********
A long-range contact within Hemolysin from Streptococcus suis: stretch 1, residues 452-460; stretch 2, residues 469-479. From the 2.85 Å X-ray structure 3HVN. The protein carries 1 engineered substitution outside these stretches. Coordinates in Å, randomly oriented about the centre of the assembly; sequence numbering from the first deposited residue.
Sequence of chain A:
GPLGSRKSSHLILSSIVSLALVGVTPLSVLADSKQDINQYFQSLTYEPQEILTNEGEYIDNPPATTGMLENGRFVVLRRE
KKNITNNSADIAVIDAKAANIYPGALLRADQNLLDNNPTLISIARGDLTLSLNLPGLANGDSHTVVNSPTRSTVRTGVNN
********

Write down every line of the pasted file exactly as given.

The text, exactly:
A long-range contact within Hemolysin from Streptococcus suis: stretch 1, residues 452-460; stretch 2, residues 469-479. From the 2.85 Å X-ray structure 3HVN. The protein carries 1 engineered substitution outside these stretches. Coordinates in Å, randomly oriented about the centre of the assembly; sequence numbering from the first deposited residue.
Sequence of chain A:
GPLGSRKSSHLILSSIVSLALVGVTPLSVLADSKQDINQYFQSLTYEPQEILTNEGEYIDNPPATTGMLENGRFVVLRRE
KKNITNNSADIAVIDAKAANIYPGALLRADQNLLDNNPTLISIARGDLTLSLNLPGLANGDSHTVVNSPTRSTVRTGVNN